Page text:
Robert M. Young | Photo courtesy of the director
Miguel Piñero’s Short Eyes is one of the most decorated American plays of the 70s. The Puerto Rican–born Piñero, who died far too young in 1988 at the age of 41, was a celebrated poet, playwright, actor, and cofounder of the legendary Nuyorican Poets Café. Short Eyes, written while Piñero was serving time in Sing Sing for armed robbery, explores the volatile dynamic created when a white man convicted of child molestation is imprisoned with otherwise black and Latino inmates. Due in no small part to the content and his desire to stay true to the spirit of the story, Piñero had little interest in pursuing the Hollywood path when adapting his work and instead sought out a group of independent-minded people for the creative team.
The person who ultimately directed the film version of Short Eyes was Robert M. Young. Young began his career in filmmaking working on documentaries. He was part of the team that produced the NBC White Paper series that received a Peabody Award in 1960, with Young working on the episode “Sit-In” that covered civil rights protests in the South. He also cowrote one of the great American indies, Nothing But a Man (1964), with the film’s director Michael Roemer. His first narrative film as a director was 1977’s Alambrista! which was awarded the Camera d’Or at the Cannes Film Festival, though he is perhaps most closely identified with a series of collaborations with Edward James Olmos including Triumph of the Spirit (1989), Talent for the Game (1991), American Me (1992), Roosters (1993), and Caught (1996).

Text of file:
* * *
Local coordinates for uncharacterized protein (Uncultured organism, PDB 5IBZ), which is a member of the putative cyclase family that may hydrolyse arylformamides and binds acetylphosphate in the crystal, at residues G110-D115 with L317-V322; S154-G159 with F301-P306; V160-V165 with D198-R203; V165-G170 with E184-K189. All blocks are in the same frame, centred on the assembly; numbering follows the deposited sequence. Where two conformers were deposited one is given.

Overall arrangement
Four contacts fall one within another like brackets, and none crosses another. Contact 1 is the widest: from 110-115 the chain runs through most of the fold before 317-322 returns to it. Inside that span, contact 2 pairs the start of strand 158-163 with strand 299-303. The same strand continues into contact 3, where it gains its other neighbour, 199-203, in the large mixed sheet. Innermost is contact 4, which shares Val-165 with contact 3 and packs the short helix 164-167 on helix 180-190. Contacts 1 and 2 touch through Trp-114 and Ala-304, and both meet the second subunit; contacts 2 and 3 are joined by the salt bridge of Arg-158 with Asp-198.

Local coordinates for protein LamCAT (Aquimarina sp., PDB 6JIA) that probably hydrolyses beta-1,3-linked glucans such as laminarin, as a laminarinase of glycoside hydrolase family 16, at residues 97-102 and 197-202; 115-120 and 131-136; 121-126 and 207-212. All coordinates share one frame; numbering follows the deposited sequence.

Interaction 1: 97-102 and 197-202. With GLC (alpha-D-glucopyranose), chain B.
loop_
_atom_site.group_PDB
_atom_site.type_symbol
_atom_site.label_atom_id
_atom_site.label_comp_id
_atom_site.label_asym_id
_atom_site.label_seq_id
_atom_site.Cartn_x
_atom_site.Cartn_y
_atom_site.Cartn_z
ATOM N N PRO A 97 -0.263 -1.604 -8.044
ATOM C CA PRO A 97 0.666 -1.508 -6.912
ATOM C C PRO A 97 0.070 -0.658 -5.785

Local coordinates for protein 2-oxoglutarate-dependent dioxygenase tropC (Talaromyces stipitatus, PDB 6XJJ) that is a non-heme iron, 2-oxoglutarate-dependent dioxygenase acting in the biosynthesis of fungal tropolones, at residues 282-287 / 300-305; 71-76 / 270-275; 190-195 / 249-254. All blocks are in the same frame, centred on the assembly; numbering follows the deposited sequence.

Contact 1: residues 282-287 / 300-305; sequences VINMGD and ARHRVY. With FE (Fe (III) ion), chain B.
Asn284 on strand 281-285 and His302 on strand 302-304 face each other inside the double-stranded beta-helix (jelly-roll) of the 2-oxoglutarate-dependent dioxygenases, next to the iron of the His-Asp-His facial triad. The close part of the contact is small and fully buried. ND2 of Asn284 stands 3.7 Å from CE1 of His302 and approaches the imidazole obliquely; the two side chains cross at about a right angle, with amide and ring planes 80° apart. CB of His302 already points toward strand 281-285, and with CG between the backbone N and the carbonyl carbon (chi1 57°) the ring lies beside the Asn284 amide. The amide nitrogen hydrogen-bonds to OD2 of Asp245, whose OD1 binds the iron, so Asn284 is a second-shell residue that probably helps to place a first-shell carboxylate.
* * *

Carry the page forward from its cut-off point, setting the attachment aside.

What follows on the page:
We’re screening Short Eyes on May 19 in conjunction our exhibition Martin Wong: Human Instamatic. Piñero was a close friend and intimate of Wong’s and helped support him early in his career as an artist. Some of Wong’s paintings are inspired by poems written by Piñero to Wong.
Mr. Young was kind enough to speak with me in a telephone interview from his home in California about his film and working with Piñero.
DF: What did you know about the play Short Eyes before you became involved with the project? It was a highly-acclaimed play.
RMY: It was a marvelous play by Miguel Piñeiro. It was made with actors who had lived in Sing Sing and when Joseph Papp got involved that’s how it became really well-known. With the success of the play, a lot of people started to get interested in Miguel and Hollywood became interested in making it into a film. But Miguel wanted to stay true to the play; he wanted it to be coming out of real life. He was just that kind of person.
DF: He didn't want to make a Hollywood version of this play.